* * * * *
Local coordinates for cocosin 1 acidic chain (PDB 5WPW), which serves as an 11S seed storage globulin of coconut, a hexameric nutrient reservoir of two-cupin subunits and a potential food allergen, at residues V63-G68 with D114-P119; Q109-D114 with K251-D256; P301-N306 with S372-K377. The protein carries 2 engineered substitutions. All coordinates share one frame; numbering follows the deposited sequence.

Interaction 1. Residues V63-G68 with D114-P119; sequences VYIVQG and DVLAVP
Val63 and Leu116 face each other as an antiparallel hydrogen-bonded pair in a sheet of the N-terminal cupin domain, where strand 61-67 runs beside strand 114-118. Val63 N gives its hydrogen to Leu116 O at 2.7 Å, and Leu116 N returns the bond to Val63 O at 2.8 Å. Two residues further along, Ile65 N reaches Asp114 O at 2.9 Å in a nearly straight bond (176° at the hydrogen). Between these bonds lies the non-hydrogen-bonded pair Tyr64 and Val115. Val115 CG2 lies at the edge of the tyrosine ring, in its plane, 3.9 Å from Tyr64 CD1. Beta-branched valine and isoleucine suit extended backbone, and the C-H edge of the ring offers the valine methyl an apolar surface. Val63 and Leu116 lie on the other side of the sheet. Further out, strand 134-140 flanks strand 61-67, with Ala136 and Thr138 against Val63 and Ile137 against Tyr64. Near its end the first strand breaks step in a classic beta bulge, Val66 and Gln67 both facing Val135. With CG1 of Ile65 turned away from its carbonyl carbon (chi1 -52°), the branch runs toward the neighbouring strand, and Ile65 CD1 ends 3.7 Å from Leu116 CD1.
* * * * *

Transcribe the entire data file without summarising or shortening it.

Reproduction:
Local coordinates for cocosin 1 acidic chain (PDB 5WPW), which serves as an 11S seed storage globulin of coconut, a hexameric nutrient reservoir of two-cupin subunits and a potential food allergen, at residues V63-G68 with D114-P119; Q109-D114 with K251-D256; P301-N306 with S372-K377. The protein carries 2 engineered substitutions. All coordinates share one frame; numbering follows the deposited sequence.

Interaction 1. Residues V63-G68 with D114-P119; sequences VYIVQG and DVLAVP
Val63 and Leu116 face each other as an antiparallel hydrogen-bonded pair in a sheet of the N-terminal cupin domain, where strand 61-67 runs beside strand 114-118. Val63 N gives its hydrogen to Leu116 O at 2.7 Å, and Leu116 N returns the bond to Val63 O at 2.8 Å. Two residues further along, Ile65 N reaches Asp114 O at 2.9 Å in a nearly straight bond (176° at the hydrogen). Between these bonds lies the non-hydrogen-bonded pair Tyr64 and Val115. Val115 CG2 lies at the edge of the tyrosine ring, in its plane, 3.9 Å from Tyr64 CD1. Beta-branched valine and isoleucine suit extended backbone, and the C-H edge of the ring offers the valine methyl an apolar surface. Val63 and Leu116 lie on the other side of the sheet. Further out, strand 134-140 flanks strand 61-67, with Ala136 and Thr138 against Val63 and Ile137 against Tyr64. Near its end the first strand breaks step in a classic beta bulge, Val66 and Gln67 both facing Val135. With CG1 of Ile65 turned away from its carbonyl carbon (chi1 -52°), the branch runs toward the neighbouring strand, and Ile65 CD1 ends 3.7 Å from Leu116 CD1.